Date night: What it costs in the United States and in other countries
DICK’S Sporting Goods is recalling resistance tubes due to injury hazard

Equifax is offering a ‘lock’ after data breach: Is that a good idea?

LockIf you’re like most consumers, including myself, you are probably still wondering what to do about the Equifax data breach of 143 million consumers’ data.

The New York Attorney General Eric suggested calling Equifax to determine if they’ve have been affected by the breach. I tried to call the phone number twice and was referred both times to the Equifax website. When I went to the Equifax website, they wanted some of my personal information. I didn’t continue because I didn’t trust Equifax’s ability to keep further information about me safe.

Mike Litt, consumer advocate for U.S. PIRG, said Equifax and other credit bureaus have fought for years against the right to freeze credit reports and then demanded fees to do it.

“We are still trying to figure out why they are pushing a newer thing they call a ‘lock,’” said Litt.

Previous offers from Equifax to victims of the Equifax breach came with strings attached – specifically, signing away your right to a day in court in the future, he said, adding his organization is working to determine whether signing up for the “lock” service raises similar concerns.

“Whether it’s a freeze or a ‘lock,’ Equifax is still, even three weeks later, failing to completely protect consumers by not offering it with all three credit bureaus,” Litt said.

The best way to protect yourself from an identity thief opening a credit account in your name is still by getting credit freezes at all three credit bureaus, he said.

Washington state Attorney General Bob Ferguson suggests visiting annualcreditreport.com to check your credit reports for free to check for suspicious activity; each credit reporting agency is required to give you a free copy once a year. Request a report from a different credit bureau every four months, 120 days, to keep up to date on changes to your credit report.

Ferguson also recommends reviewing your bank statements, credit card statements, and other account statements for suspicious charges.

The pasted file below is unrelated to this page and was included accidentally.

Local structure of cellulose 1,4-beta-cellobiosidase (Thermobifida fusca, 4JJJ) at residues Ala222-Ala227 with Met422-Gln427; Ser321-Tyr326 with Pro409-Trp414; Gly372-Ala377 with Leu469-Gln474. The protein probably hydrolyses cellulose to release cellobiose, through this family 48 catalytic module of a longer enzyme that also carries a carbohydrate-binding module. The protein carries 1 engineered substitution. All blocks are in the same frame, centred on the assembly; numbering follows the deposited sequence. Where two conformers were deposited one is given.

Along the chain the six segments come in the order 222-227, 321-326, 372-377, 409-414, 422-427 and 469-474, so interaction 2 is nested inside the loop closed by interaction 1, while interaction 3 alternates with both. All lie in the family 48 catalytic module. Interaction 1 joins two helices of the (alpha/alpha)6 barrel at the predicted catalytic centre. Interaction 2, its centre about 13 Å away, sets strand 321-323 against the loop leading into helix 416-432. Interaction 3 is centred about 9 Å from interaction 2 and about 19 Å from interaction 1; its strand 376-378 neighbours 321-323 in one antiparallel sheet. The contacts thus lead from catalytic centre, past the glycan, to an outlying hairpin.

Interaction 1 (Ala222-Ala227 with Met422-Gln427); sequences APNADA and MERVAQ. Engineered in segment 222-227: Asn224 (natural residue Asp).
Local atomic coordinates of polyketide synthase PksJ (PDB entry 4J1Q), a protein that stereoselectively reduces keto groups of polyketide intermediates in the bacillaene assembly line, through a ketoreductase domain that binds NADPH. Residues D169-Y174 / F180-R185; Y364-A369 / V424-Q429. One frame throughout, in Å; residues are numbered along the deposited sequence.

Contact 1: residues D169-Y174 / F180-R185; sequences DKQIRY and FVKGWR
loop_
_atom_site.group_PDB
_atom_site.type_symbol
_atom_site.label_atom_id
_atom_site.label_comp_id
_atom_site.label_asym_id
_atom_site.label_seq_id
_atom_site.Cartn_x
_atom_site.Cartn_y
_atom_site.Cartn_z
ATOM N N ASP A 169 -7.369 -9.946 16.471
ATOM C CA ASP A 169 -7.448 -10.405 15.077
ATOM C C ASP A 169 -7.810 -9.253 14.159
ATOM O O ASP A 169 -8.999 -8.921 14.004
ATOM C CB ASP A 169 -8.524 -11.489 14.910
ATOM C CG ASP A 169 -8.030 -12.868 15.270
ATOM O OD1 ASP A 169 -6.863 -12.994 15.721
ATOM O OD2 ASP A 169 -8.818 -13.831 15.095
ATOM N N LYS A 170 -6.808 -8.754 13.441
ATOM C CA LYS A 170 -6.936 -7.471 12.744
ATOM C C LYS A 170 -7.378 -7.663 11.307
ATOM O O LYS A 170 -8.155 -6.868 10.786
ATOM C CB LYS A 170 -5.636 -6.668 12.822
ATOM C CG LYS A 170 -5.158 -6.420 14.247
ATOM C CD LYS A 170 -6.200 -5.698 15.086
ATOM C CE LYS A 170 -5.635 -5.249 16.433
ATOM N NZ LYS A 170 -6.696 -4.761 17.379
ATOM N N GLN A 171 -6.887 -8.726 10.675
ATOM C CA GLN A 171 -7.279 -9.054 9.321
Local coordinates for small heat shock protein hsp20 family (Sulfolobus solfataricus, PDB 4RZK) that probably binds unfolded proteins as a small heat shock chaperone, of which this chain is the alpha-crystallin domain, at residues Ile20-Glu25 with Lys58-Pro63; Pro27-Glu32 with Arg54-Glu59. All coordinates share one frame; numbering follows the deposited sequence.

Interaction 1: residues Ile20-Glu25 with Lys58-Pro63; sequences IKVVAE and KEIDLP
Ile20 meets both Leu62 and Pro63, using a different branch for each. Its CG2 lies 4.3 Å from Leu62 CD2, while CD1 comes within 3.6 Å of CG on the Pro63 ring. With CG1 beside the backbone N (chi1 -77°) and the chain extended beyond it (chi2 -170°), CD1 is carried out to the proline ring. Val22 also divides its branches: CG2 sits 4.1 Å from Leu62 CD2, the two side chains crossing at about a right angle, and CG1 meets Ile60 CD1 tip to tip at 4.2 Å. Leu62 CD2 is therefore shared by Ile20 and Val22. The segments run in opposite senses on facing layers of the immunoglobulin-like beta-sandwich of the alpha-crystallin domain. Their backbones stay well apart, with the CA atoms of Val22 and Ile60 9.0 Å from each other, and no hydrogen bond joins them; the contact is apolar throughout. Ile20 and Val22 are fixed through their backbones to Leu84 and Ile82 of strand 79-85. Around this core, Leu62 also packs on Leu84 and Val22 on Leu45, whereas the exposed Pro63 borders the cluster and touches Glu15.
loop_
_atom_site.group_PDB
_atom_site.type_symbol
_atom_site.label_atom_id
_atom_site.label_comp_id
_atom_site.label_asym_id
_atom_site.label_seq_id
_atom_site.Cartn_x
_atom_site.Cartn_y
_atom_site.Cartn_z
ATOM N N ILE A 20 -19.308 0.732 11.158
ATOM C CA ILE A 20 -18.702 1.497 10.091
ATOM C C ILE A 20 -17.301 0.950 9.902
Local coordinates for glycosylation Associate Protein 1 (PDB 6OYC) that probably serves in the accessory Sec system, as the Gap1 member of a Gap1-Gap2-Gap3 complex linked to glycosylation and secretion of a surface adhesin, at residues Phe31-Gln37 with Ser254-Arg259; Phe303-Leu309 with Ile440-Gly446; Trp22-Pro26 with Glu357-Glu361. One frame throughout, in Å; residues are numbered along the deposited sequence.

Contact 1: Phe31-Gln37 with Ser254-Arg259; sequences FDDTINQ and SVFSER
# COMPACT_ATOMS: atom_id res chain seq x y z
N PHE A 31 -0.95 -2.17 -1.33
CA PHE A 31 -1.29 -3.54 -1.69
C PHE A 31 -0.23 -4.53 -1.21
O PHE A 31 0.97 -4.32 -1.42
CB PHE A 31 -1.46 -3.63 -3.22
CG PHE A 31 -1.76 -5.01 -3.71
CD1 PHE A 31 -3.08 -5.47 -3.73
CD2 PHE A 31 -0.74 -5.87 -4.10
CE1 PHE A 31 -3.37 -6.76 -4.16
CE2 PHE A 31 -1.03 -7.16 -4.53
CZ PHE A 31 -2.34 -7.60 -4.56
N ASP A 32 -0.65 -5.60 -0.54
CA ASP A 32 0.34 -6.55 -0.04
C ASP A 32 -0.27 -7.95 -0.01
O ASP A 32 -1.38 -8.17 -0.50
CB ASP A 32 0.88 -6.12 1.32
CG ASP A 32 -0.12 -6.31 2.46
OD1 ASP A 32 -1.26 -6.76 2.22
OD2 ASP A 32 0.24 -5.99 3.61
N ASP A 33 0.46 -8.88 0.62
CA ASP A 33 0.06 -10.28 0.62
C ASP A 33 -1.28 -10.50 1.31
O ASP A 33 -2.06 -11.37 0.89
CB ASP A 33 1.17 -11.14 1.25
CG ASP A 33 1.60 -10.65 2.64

Copyright 2017, Rita R. Robison, Consumer Specialist

Comments

Feed You can follow this conversation by subscribing to the comment feed for this post.

Laura Lee Carter

So Rita. you should know that I just went to that link you provided to receive a free credit report. After answering all sorts of personal questions online, I got back that I still need to send in a paper form to Equifax for them to send me anything. I HATE EQUIFAX and hope they SOON ARE PUT OUT OF BUSINESS!

Rita

Hi Laura Lee,

I'm sorry the link didn't work better. Hopefully, Equifax will get their processes figured out better.

Rita

Verify your Comment

Previewing your Comment

This is only a preview. Your comment has not yet been posted.

Working...
Your comment could not be posted. Error type:
Your comment has been posted. Post another comment

The letters and numbers you entered did not match the image. Please try again.

As a final step before posting your comment, enter the letters and numbers you see in the image below. This prevents automated programs from posting comments.

Having trouble reading this image? View an alternate.

Working...

Post a comment

Your Information

(Name and email address are required. Email address will not be displayed with the comment.)